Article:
Four considerations for cyber resilience in 2023
- Published: Wednesday, 23 November 2022 08:51
John Stevenson, Senior Product Director at Cyren, looks ahead to 2023 highlighting the cracks in MFA, the skills gap, the emergence of cyber security compliance, and the need for layered email defence.
Cracks in multi-factor authentication
Phishing will remain an unsolved problem leading to countless account takeover attacks. As businesses enable MFA, phishers will update their tactics to defeat additional verification steps like one-time codes sent to phones or email addresses. So-called strong authentication methods that rely on mobile phones and email accounts (that were never intended to be identities) will be the first to prove insecure for high-risk use cases. Passwordless authentication won’t yet solve these issues due to insufficient lifecycle management solutions and incompatibility with legacy systems.
The skills gap becomes the skills chasm
The shortage of skills and labour in the cyber security space will worsen as businesses reduce their workforces in preparation for the economic downturn. Alert fatigue will increase for security and helpdesk analysts facing a steady stream of high-volume, low-quality alerts. Cyber security leaders will accelerate adoption of solutions that outsource and/or automate investigation and response to alerts. Automating incident response workflows is one of the more promising use cases for artificial intelligence so look for that application of AI/ML to rapidly mature.
Cyber security compliance on the horizon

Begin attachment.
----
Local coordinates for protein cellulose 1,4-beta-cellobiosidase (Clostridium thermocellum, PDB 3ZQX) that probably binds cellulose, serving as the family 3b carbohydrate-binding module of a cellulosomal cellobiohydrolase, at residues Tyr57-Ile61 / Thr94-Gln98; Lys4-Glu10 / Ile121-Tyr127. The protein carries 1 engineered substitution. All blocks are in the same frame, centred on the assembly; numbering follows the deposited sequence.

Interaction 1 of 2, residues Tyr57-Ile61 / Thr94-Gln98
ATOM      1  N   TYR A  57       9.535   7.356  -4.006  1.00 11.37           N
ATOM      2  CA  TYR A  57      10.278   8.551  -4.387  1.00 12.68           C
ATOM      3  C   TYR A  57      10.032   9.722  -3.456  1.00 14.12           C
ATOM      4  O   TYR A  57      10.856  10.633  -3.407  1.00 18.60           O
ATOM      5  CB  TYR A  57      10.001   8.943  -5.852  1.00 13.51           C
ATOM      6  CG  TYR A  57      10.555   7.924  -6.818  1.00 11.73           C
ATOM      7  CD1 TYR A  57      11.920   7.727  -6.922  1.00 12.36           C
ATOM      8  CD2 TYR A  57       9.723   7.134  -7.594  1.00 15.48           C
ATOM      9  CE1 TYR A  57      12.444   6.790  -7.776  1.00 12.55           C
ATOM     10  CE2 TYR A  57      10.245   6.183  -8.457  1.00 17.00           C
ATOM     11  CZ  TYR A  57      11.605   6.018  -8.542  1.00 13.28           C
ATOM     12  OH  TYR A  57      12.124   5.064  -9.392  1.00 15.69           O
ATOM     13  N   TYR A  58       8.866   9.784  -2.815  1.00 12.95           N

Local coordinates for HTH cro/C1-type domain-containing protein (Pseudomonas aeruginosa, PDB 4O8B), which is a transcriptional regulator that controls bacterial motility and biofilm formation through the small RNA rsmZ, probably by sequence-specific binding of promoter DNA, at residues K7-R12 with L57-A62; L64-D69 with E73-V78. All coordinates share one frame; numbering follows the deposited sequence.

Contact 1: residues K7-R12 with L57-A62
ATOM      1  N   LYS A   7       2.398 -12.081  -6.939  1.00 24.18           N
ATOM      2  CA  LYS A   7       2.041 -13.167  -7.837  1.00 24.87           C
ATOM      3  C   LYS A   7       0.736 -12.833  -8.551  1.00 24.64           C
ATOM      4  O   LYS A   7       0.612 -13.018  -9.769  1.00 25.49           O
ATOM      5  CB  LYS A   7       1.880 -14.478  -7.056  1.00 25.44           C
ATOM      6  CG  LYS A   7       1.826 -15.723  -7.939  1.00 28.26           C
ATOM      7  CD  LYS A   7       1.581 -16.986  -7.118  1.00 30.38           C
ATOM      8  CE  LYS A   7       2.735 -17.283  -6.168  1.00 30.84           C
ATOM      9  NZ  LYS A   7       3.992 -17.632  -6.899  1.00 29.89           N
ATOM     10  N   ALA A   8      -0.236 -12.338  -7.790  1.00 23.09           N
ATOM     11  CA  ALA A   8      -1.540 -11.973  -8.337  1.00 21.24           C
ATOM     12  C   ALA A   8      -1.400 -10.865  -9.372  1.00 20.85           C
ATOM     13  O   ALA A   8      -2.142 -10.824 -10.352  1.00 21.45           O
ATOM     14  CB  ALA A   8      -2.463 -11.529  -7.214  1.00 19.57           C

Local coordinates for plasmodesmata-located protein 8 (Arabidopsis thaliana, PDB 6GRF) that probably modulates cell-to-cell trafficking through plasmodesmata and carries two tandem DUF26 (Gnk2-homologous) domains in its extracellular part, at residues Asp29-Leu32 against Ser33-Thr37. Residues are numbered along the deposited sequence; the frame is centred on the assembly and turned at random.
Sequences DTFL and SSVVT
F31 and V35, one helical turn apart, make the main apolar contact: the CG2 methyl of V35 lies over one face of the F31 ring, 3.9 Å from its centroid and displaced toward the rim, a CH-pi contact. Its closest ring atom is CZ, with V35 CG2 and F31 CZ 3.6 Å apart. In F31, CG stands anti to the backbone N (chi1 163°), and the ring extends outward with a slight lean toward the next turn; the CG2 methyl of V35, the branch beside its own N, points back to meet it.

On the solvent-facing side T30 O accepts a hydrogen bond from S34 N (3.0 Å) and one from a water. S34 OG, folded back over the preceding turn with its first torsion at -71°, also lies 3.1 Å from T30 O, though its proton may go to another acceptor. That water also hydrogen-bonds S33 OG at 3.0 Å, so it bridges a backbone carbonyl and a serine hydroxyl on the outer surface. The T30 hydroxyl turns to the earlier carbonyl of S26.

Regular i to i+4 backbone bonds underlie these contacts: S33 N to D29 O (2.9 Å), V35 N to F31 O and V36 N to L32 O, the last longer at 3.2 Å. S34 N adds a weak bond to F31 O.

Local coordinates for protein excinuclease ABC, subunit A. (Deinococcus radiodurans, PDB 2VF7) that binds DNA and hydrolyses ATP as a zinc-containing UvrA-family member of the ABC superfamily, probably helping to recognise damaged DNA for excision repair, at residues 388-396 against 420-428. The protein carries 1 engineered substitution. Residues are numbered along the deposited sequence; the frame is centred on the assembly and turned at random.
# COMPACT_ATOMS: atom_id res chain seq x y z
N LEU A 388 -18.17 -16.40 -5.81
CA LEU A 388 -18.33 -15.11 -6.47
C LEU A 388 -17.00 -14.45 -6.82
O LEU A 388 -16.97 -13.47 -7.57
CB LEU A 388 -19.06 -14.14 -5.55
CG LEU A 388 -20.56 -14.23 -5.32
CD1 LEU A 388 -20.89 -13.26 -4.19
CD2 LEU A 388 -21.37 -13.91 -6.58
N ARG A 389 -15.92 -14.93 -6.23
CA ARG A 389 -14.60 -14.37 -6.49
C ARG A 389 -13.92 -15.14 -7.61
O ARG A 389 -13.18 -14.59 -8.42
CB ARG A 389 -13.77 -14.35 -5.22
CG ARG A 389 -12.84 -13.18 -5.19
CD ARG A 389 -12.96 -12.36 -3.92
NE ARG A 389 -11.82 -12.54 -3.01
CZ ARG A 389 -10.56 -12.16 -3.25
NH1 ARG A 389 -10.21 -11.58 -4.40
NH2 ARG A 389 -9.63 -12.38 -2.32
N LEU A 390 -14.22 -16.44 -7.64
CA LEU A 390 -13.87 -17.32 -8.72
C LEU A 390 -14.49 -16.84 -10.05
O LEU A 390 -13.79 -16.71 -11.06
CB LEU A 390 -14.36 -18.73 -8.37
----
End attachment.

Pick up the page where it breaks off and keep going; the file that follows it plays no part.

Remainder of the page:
State and national governments tried to force good cyber hygiene by passing breach disclosure requirements like those found in GDPR, HITECH, and CA1386. In the US, the federal government is telegraphing its intention to require a baseline of cyber security practices by announcing the Cross-Sector Cyber Performance Goals. Cyber insurance issuers are also setting a higher bar for due diligence to avoid a breach. The political divisions within most large Western economies don’t create fertile ground for new comprehensive cyber security legislation in 2023, but look for governments to establish a common risk tolerance for critical industries rather than let these companies decide for themselves which risks are acceptable.”
Layered email defence
Organizations are acutely aware that attackers know the best ways to slip past defences / defenses and lure distracted employees with social engineering emails. The age-old defence in depth approach will evolve beyond email filters and security awareness training to include additional layers of automated detection and response to hunt and eliminate target attacks like spear phishing and business email compromise. Like intrusion detection systems evolving as a response to attacks that got past the network firewalls, and endpoint detection and response evolving as malware authors learned how to evade detection by traditional anti-virus agents.